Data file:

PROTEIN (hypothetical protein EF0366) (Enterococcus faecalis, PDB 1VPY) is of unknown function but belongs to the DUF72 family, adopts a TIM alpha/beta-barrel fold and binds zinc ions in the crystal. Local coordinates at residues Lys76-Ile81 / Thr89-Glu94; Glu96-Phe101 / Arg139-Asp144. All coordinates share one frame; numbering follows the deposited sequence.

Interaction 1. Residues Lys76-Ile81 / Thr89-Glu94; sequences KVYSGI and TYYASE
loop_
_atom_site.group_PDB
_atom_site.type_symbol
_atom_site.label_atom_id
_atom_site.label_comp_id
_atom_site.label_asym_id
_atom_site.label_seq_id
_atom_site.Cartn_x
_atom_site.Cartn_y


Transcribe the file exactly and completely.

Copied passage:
PROTEIN (hypothetical protein EF0366) (Enterococcus faecalis, PDB 1VPY) is of unknown function but belongs to the DUF72 family, adopts a TIM alpha/beta-barrel fold and binds zinc ions in the crystal. Local coordinates at residues Lys76-Ile81 / Thr89-Glu94; Glu96-Phe101 / Arg139-Asp144. All coordinates share one frame; numbering follows the deposited sequence.

Interaction 1. Residues Lys76-Ile81 / Thr89-Glu94; sequences KVYSGI and TYYASE
loop_
_atom_site.group_PDB
_atom_site.type_symbol
_atom_site.label_atom_id
_atom_site.label_comp_id
_atom_site.label_asym_id
_atom_site.label_seq_id
_atom_site.Cartn_x
_atom_site.Cartn_y